A gold chess set studded with gems, a bottle of vodka that costs 1 million pounds ($1.3 million), or a fossilized T-Rex skeleton named Roosevelt: unusual gifts for the millionaire who has everything, and all available on borrowed cash.

MillionPlus.com caters to the shopping whims of the wealthy, connecting sellers of luxury goods with prospective buyers.

Chief Executive Officer Paul Welch isn’t alone in this market, but he offers a service to high-net-worth clients that competitors don’t -- finding them the financing to make their purchases.

It’s a good time to bundle luxury retail and lending to the wealthy.

Bank of America Corp.’s wealth-management businesses had $170 billion of loans outstanding at the end of the third quarter, 5% more than a year earlier, an increase driven in part by custom lending for items such as yachts, private jets and art. Luxury-goods retailers, once confined to brick-and-mortar stores, also are making gains online: e-commerce is expected to account for 25% of global sales by 2025, up from 10% today, according to a 2019 report by Bain & Co.

“There’s an increasing comfort with buying more and more expensive pieces online,” said Cristina Miller, chief commercial officer at online luxury marketplace 1stdibs, which specializes in antiques, jewelry and art. “Last holiday season we sold a $900,000 Cartier bracelet to someone who had discovered the site that day.”

The ranks of those wealthy enough to spend $900,000 in a stroke continues to swell. The number of people worth at least $50 million has climbed each year since 2015 to more than 168,000 now, according to Credit Suisse Group AG.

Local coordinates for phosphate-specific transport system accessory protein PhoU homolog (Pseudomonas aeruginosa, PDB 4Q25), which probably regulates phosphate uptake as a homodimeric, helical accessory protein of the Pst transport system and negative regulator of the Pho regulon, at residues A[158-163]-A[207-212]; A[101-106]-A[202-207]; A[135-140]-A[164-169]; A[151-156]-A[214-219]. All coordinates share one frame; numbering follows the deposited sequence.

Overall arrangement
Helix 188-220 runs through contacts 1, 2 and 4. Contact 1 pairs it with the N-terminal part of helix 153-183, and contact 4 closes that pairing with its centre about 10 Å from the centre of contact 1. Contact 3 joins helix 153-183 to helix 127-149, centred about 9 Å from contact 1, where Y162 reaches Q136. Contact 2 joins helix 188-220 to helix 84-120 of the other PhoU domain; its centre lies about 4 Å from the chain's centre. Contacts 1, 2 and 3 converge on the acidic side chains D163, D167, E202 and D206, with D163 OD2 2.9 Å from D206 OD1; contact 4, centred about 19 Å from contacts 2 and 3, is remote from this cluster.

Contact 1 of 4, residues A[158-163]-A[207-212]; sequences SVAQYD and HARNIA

This burgeoning wealth class is increasingly hungry for credit, providing the purchasing power to snap up assets while retaining the liquidity needed to diversify investment portfolios. Middle Eastern entrepreneurs use leverage to fund purchases of yachts, jets and collectible cars, while their U.S. counterparts are increasingly seeking mortgages to buy homes, according to a report this year by BNP Paribas SA and consulting firm Scorpio Partnership.

Kevin Moyer, head of global wealth and investment management credit at Bank of America, said increased borrowing from this cohort is a product of the rich becoming more sophisticated in how they manage their money, and banks being more explicit in advertising their willingness to make such loans.
“When you acquire lifestyle goods, how do you do that? Where do you get the liquidity?” he said. “Do you divest, with the tax implications, or do you want to borrow to do it?”

So Welch is getting in on the boom.

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